Katharine and Cole head for the airport. The Twelve Monkeys have struck. Only, they’ve not released a virus, they’ve released the zoo and stuck Leland Goines in a cage. Animals roam the city. It’s surreal. It keeps breaking into Cole’s head, echoes of his first above-ground expedition.
In the airport, Cole leaves a voicemail, explaining that the Twelve Monkeys weren’t behind the virus, it was someone else. He’s not coming back, he’s saying here, don’t look for him. Practically instantly, his cell-mate Jose homes in on him, presses upon him a gun. Someone’s got to shoot Katharine. Got to follow orders.
Katharine’s buying tickets. Someone pushes past her with a familiar square suitcase, plastered with shipping labels. he’s touring the world, a sequence of cities across the globe. A sequence that is the exact sequence of outbreaks of the virus. It is David Morse. Or, as we now know him to be, Dr Peters. Assistant to Dr Goines at the Virology lab. His case is full of biological substances, in test tubes. he breaks one open, waves it under the nose of the guy checking baggage. It’s already too late.
Too late too. Katharine recognises him, urges Cole to stop him. Not understanding why, Cole starts to run, dragging out the gun Jose just gave him. Peters runs. Police shoot. Cole is shot through the chest and falls. A screaming Katharine enacts his dream, runs to him. He dies in her arms. All in front of an eight year old boy who will, in thirty years time, regurgitate what he has seen as a series of dreams, unaware that he has just watched himself die.
On the plane, Dr Peters settles into his seat. The woman next to him grumbles about the shooting, about the world. She’s in insurance, her name is Jones. As she leans into shot to shake Peters’ hand, we recognise her. She is the chief of the scientists who instruct Cole, thirty years into the future.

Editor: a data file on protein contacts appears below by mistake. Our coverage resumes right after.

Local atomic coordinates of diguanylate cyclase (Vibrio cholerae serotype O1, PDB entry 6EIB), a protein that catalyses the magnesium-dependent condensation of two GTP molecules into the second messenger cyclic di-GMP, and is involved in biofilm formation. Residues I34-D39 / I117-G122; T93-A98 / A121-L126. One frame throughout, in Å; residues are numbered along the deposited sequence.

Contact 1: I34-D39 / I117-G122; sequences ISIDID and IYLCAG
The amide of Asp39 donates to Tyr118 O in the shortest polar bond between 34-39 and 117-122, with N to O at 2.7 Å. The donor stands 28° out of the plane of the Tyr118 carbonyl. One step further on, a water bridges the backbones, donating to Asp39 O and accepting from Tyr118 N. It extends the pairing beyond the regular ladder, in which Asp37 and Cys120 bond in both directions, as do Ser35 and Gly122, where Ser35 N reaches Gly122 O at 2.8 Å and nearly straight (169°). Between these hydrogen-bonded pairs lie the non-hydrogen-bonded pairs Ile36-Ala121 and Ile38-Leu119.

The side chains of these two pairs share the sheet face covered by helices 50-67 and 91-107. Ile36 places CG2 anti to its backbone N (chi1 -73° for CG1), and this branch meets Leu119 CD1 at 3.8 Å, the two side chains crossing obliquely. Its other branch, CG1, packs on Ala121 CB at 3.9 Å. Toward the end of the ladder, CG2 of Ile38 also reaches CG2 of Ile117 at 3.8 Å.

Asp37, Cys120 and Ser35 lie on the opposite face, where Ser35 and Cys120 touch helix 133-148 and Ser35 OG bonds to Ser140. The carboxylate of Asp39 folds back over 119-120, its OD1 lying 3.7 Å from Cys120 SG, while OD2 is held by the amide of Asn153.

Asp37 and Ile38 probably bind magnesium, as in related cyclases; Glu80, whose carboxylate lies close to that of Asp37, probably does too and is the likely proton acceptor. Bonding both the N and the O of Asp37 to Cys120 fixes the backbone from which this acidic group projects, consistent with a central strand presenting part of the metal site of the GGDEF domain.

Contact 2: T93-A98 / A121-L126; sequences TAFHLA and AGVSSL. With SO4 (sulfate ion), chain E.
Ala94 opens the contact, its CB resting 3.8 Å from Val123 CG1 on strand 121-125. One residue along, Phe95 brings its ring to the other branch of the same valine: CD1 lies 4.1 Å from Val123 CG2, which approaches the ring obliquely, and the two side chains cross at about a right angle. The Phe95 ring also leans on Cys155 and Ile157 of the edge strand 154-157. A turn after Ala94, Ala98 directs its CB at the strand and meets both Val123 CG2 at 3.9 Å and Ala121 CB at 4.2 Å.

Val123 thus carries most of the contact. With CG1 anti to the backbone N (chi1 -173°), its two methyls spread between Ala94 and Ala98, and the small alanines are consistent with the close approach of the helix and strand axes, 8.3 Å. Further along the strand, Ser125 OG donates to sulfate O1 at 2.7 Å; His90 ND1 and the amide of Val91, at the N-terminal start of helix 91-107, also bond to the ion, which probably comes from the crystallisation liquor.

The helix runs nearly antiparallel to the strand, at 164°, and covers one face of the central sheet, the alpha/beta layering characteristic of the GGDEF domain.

It’s an ironic ending, though the film’s last shot is on young James Cole’s eyes. There’s been speculation about ‘Dr Jones’s presence. Cole’s job all along was to find the people behind the virus so a scientist could go back to analyse it and produce the antivirus for the future’s future. Has he therefore succeeded? But ‘Dr Jones’ in 1996 is significantly younger than in the future. Is this coincidence? Is her remark that she’s in insurance to signify that she intends, after all, to change the past, perhaps by killing Peters? But he has already released the virus in Philadelphia: since this is Jones’s younger self, and Peters has infected himself, he has now infected her and the future will change as a consequence. But how can it, given that it has already inserted itself into the past, by Jones sending Cole back…
12 Monkeys was only the second film of Terry Gilliam’s directing career that he had not written, or co-written himself. The film was inspired by the 1962 French short, La Jetee, written by Chris Marker, which was optioned for a remake, and the script was written by David and Janet Peoples (David Peoples also scripted Blade Runner and Clint Eastwood’s Unforgotten). Gilliam brings a visual style to a complex script that operates on many levels and has considerably more subtle moments than even those I’ve chosen to highlight. From the outset, from the initial dream sequence that we learn is no dream, the film enthralls, and leads us, constantly demanding answers, which it delivers in rapid-fire sequence at the end, by which time we have spent two hours in a fugue state where the reality of the film has overtaken our personal reality.
I have found it hard to shake off the emotional state of mind the film created, where uncertainty was nevertheless concretely underpinned by inevitability. Some critics claim that this and Brazil as part of a dystopic trilogy of Gilliam films completed by The Zero Theorem in 2013: i shall have to definitely consider the latter for any putative Film 2019.